Cathay Pacific to rehire hundreds of cabin crew ahead of global aviation recovery
Hong Kong’s flagship carrier Cathay Pacific is set to re-hire hundreds of cabin crew ahead of a recovery of global aviation. (South China Morning Post photo)
HONG KONG: Cathay Pacific Airways will rehire hundreds of cabin crew who were previously laid off or resigned ahead of plans to ramp up its flight services.
The airline company invited former staff who had said they would like to be contacted for future jobs to send a priority application in an email seen by the South China Morning Post on Wednesday.
“I’m pleased that as we look to resume our flight operations, it is the right time for us to begin rebuilding our team,” Jeanette Mao, the airline’s general manager overseeing in-flight service, said in the email which was sent on Tuesday.
A Cathay Pacific spokeswoman confirmed the airline would be hiring pilots, cabin crew, ground staff, engineers and other front-line employees to meet its operational needs.
She said the company had been reviewing its staffing requirements for the coming 18 months to two years given the time needed to train new staff, and was planning for “the anticipated recovery” in Hong Kong and global aviation during this period.
“We have started to reach out to former cabin crew of the Cathay Pacific Group who we had to part ways with during the restructuring in 2020, but who expressed an interest in being notified when opportunities to rejoin Cathay Pacific arise,” she said.
The Hong Kong flag carrier began recruiting more local pilots since summer last year. It said it had added 200 pilots for Cathay Pacific, with a total of 300 across the Cathay Pacific Group’s airlines.
The carrier resumed its cadet pilot programme in April as part of a new collaboration with Polytechnic University with the aim of training more than 280 local cadet pilots this year and more than 1,000 by 2025.
The company shed a record 5,900 jobs in October 2020 when it axed its regional airline Cathay Dragon and imposed a range of permanent and temporary staffing cuts in the first half of 2021, further reducing its workforce by 2,500.
In April, Cathay operated at about 2% of its pre-pandemic passenger capacity, while its cargo capacity stood at 29% of pre-pandemic levels.
At the end of 2021, Cathay Pacific and its subsidiaries employed more than 21,600 people worldwide, of which about 17,700 were employed in Hong Kong. That was down from 25,600 worldwide, of whom 20,800 were employed in the city at the end of 2020.
On May 1, authorities eased several restrictions, including reducing the hotel quarantine period for passenger flight crew to three days and reducing the length of a flight route suspension mechanism if a flight carried infected passengers to five days.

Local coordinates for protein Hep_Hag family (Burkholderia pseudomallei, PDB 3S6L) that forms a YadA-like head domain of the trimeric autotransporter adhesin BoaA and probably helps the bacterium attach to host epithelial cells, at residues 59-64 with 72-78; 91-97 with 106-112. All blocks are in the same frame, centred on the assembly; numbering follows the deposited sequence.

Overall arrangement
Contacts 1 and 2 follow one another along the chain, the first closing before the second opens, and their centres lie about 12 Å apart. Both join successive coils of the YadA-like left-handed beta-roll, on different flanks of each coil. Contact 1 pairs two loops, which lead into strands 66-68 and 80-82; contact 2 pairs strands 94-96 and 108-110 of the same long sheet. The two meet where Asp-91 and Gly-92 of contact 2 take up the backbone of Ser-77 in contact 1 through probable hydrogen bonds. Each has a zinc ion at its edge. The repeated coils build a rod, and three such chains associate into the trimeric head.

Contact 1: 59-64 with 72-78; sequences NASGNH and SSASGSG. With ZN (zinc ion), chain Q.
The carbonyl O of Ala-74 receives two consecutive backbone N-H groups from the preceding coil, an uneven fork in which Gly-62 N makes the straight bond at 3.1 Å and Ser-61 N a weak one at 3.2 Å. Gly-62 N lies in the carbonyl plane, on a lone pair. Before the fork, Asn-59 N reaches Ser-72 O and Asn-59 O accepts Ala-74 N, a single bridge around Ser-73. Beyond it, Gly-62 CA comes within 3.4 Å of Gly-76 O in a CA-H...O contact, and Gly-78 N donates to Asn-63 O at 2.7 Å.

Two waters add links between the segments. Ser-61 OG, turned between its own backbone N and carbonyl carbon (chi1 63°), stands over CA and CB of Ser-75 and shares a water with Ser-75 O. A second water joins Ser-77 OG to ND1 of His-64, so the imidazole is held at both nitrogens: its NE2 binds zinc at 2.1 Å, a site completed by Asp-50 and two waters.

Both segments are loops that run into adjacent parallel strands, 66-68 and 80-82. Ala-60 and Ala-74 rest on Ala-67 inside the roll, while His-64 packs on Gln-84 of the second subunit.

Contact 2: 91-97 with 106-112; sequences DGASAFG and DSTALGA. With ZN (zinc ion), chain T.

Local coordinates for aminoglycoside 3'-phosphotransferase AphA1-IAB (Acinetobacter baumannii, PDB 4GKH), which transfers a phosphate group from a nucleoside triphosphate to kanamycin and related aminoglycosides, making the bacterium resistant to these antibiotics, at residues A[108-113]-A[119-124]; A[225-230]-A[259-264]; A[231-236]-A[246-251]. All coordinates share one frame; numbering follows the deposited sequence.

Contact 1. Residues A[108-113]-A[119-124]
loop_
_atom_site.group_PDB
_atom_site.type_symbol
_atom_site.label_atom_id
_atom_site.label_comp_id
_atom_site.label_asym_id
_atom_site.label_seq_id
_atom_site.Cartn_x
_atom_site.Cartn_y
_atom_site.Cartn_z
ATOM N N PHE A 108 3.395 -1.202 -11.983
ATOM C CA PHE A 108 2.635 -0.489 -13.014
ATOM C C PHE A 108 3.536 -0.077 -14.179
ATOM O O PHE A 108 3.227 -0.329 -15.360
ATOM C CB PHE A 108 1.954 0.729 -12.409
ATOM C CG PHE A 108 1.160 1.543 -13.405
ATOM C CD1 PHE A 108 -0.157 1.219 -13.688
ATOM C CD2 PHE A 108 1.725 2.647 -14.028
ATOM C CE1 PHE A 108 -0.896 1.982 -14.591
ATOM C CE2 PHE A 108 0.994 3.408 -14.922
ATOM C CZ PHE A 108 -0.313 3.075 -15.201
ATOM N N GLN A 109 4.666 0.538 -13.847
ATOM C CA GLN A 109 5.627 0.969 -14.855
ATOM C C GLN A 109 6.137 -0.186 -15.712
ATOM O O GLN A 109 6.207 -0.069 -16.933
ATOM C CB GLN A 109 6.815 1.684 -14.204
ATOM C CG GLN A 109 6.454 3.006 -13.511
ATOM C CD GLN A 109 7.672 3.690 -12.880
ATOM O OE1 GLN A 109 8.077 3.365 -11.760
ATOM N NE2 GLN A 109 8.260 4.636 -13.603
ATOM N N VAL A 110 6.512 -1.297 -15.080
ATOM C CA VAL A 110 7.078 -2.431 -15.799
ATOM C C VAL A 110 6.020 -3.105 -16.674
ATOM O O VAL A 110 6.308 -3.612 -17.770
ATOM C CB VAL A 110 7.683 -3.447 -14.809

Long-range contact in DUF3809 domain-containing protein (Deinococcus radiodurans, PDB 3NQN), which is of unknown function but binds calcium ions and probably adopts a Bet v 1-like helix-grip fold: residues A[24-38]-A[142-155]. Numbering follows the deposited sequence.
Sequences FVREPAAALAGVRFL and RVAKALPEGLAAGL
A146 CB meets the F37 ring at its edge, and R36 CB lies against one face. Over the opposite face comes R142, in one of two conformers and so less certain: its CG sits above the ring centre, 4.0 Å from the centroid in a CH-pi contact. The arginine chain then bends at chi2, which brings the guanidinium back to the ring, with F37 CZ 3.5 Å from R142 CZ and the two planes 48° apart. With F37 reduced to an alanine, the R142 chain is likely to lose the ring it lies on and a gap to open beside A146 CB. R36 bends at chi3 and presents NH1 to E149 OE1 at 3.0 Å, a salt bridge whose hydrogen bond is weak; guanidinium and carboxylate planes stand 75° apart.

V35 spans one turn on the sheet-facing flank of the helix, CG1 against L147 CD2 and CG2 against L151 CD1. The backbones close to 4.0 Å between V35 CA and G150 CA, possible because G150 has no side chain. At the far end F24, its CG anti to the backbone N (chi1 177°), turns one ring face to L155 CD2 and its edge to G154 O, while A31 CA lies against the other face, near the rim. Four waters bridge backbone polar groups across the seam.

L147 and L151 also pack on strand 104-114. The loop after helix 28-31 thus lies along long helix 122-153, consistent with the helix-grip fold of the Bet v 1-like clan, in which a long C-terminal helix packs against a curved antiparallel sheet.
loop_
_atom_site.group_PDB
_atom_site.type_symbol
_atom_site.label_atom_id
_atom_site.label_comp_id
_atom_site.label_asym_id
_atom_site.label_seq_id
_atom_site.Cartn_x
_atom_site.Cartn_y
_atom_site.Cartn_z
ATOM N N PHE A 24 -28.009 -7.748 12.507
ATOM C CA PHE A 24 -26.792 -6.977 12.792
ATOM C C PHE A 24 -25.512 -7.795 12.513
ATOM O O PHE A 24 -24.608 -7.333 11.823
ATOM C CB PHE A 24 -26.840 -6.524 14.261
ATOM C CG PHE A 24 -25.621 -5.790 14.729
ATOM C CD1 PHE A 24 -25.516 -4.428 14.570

Cathay Pacific increased its flight schedule from June, including adding daily flights to and from London’s Heathrow airport and resuming or boosting passenger flights to the United States, Australia, New Zealand and India.
The Cathay Pacific Flight Attendants Union vice-chairwoman Grace Siu said according to its information, the current roles being recruited were for junior cabin crew positions. It takes about six weeks to train cabin crew.
While all former crew had been invited to apply, she did not think many ex-senior flight attendants would send in an application as the salary would be far below what they had previously earned.
“I don’t think for those who are quite senior in the past days they will rejoin. But for those who are quite junior, like they joined maybe two or three years, maybe the new contract’s difference is not so big. Then they might consider it if they love flying, if they love the crew lifestyle,” she said.
While the current quarantine restrictions on flight crew would not be appealing for staff, Siu added the recent easing of some rules had given hope that they would end “sooner or later”.
A Cathay senior crew member told the Post that while a few former staff were applying for the roles, some senior crew were not applying because the positions were junior cabin crew posts.
Isaac Leung Ka-fung is among those waiting for the opportunity to return to their former career. The 39-year-old worked for seven years as a member of ground staff before achieving his goal of becoming a flight attendant, and rose to become a purser for seven years at Cathay Dragon.
He has recently been working as a personal assistant, but says it is his dream to return to the skies.
“I hope they will hire me again,” he said.
Many former flight crew have started new careers, including flight attendant Grace Chiu Sze-nga, who worked for Cathay Dragon for 19 years before she was laid off. She said she would not be returning to her former career.
The 42-year-old started her own business LazyG Cakes in 2020, making desserts using the Korean flower piping technique. She has since grown her company to include teaching about 30 students a month, some of whom have started their own businesses after taking the course.
“It is easier to join school activities or even a dinner gathering with friends. I can plan my own ‘roster’ now,” the mother-of-two said.
“I don’t miss flying, but I miss my workmates. It is like I miss my family member.”